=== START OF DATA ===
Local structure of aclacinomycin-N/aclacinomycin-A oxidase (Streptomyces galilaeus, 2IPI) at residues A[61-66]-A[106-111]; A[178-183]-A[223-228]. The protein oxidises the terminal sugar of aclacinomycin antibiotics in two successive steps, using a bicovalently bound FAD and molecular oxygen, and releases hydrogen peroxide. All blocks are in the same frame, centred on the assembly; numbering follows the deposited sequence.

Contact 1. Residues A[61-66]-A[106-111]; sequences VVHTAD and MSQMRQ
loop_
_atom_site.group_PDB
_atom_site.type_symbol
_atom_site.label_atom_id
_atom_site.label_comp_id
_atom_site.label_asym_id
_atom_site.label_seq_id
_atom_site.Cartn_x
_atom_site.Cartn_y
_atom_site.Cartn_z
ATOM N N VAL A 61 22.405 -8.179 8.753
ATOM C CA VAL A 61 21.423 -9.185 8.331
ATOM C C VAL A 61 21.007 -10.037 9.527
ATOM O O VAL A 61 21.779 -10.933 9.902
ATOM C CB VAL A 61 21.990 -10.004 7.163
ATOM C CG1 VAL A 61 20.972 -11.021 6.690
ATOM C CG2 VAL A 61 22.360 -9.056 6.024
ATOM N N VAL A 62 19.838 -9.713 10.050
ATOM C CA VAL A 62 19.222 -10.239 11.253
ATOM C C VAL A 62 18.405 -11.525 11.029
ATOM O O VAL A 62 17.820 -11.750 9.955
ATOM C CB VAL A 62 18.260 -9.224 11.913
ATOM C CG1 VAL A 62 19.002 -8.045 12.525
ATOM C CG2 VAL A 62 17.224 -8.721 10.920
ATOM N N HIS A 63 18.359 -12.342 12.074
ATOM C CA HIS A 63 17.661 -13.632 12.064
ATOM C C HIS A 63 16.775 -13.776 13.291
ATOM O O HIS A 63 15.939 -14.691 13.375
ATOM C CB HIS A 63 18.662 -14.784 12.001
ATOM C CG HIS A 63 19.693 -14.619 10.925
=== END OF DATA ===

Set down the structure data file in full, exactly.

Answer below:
Local structure of aclacinomycin-N/aclacinomycin-A oxidase (Streptomyces galilaeus, 2IPI) at residues A[61-66]-A[106-111]; A[178-183]-A[223-228]. The protein oxidises the terminal sugar of aclacinomycin antibiotics in two successive steps, using a bicovalently bound FAD and molecular oxygen, and releases hydrogen peroxide. All blocks are in the same frame, centred on the assembly; numbering follows the deposited sequence.

Contact 1. Residues A[61-66]-A[106-111]; sequences VVHTAD and MSQMRQ
loop_
_atom_site.group_PDB
_atom_site.type_symbol
_atom_site.label_atom_id
_atom_site.label_comp_id
_atom_site.label_asym_id
_atom_site.label_seq_id
_atom_site.Cartn_x
_atom_site.Cartn_y
_atom_site.Cartn_z
ATOM N N VAL A 61 22.405 -8.179 8.753
ATOM C CA VAL A 61 21.423 -9.185 8.331
ATOM C C VAL A 61 21.007 -10.037 9.527
ATOM O O VAL A 61 21.779 -10.933 9.902
ATOM C CB VAL A 61 21.990 -10.004 7.163
ATOM C CG1 VAL A 61 20.972 -11.021 6.690
ATOM C CG2 VAL A 61 22.360 -9.056 6.024
ATOM N N VAL A 62 19.838 -9.713 10.050
ATOM C CA VAL A 62 19.222 -10.239 11.253
ATOM C C VAL A 62 18.405 -11.525 11.029
ATOM O O VAL A 62 17.820 -11.750 9.955
ATOM C CB VAL A 62 18.260 -9.224 11.913
ATOM C CG1 VAL A 62 19.002 -8.045 12.525
ATOM C CG2 VAL A 62 17.224 -8.721 10.920
ATOM N N HIS A 63 18.359 -12.342 12.074
ATOM C CA HIS A 63 17.661 -13.632 12.064
ATOM C C HIS A 63 16.775 -13.776 13.291
ATOM O O HIS A 63 15.939 -14.691 13.375
ATOM C CB HIS A 63 18.662 -14.784 12.001
ATOM C CG HIS A 63 19.693 -14.619 10.925